In 2011, the United Nations released a report which said, among other things, that it is against international law as well as a human rights violation to disconnect people from the internet. The report was published in response to two countries, the United Kingdom and France, who both had passed laws to remove repeat copyright offenders from the internet entirely.
But arising from this U.N. declaration were many questions from both sides of the fence, and the common question being asked from both sides is whether internet access is and/or should be considered to be a human right.
How Human Rights Work
It may seem simple at the outset: an established body of international law represents us as far as our aspirations for dignity and autonomy are concerned. Each state is bound by this law and, as such, must develop individual laws and policies that are in line with those set out by the international body.
But where things can get complicated is when changes occur in culture, people and societies as a whole. Government systems also change, as do technologies. So what is represented under human rights must also change if the rights of the people are to continue to be accurately reflected.
Human Rights and the Internet, According to Advocates
Those who support the idea of internet access as a human right say that the internet is an integral part of all being able to have access to the health, education, employment and other information that they need in order to maintain their quality of life.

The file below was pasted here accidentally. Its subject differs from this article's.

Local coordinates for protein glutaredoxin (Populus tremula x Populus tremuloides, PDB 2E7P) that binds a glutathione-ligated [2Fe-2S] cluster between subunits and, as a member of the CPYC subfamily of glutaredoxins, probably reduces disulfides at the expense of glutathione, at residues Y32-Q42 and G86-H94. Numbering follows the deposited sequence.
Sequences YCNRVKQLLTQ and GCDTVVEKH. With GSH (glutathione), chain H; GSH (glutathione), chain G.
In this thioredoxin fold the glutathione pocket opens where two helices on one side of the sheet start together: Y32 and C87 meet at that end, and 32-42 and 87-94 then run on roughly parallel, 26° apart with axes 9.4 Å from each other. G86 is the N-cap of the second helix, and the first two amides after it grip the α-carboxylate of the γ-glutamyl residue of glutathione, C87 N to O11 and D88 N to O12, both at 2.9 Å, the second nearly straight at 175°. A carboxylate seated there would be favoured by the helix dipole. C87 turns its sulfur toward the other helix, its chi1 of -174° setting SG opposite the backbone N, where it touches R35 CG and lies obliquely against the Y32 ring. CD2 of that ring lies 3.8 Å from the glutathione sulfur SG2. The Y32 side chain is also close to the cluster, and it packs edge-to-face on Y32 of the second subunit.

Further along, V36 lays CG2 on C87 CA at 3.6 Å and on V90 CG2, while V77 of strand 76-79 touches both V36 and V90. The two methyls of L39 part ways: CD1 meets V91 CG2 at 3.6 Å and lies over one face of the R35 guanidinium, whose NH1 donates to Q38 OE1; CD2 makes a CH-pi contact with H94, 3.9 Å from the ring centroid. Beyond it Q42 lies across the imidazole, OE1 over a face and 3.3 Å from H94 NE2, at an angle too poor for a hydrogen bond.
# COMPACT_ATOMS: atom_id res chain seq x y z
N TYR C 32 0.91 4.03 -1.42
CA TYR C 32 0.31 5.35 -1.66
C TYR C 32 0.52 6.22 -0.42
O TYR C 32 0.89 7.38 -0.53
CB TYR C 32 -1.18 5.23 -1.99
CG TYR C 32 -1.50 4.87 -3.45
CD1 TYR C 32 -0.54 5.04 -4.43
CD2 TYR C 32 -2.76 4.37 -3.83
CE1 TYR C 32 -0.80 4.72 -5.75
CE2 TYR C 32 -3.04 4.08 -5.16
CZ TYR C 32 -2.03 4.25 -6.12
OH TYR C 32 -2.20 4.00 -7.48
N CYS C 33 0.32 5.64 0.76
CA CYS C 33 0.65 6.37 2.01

Advocates say the internet is a vast web of knowledge and information. Because of this, they assert, it is inseparable from our right to association and expression. And so denying anyone access to it is equal to denying their association and expression; a direct violation of human rights.
As the Opposition Sees It
According to those who oppose the thought of internet access being a human right, technology isn’t a right in itself; it is an enabler of rights, or a means to obtaining those things that increase the quality of our lives. What does this mean, exactly? Put simply, the opposition does agree with the advocates that a human right is something that people require in order to lead lives that are both healthy and meaningful. They just don’t believe that any technology, internet or otherwise, should be placed in what they feel is essentially the sacred position of a human right.
The opposition warns that, should we start placing things like technology under the label of human rights, it will lead to us becoming skewed about what we value. One example used was the fact that at one time, making a living was very difficult unless one had a horse. But each person didn’t have the right to a horse; they did, however, have the right to make a living.
The Role of Engineers
Although stated by those who oppose the idea of internet access as a human right, it’s may be that both sides agree on at least one thing: that engineers have a significant role to play in how we exercise our human rights.
Engineers have two main obligations: to empower users, and ensure their safety while they’re online. This could include protection from invaders like computer viruses. Along with engineers, it is said that the associations which set the standards engineers follow are also responsible for overseeing the creation and maintenance of the new technology that we use to reach our goals and aspirations in life.
Although no solid solution or conclusion about whether or not internet access is a human right may be forthcoming, the argument can certainly get one thinking. And perhaps those things which are most important in life will bubble to the surface as a result of that thinking.
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Guest author Jodi Grant writes on a variety of topics related to technology. She helps consumers locate internet service in their neighborhoods and provides a simple methodology for comparing available options.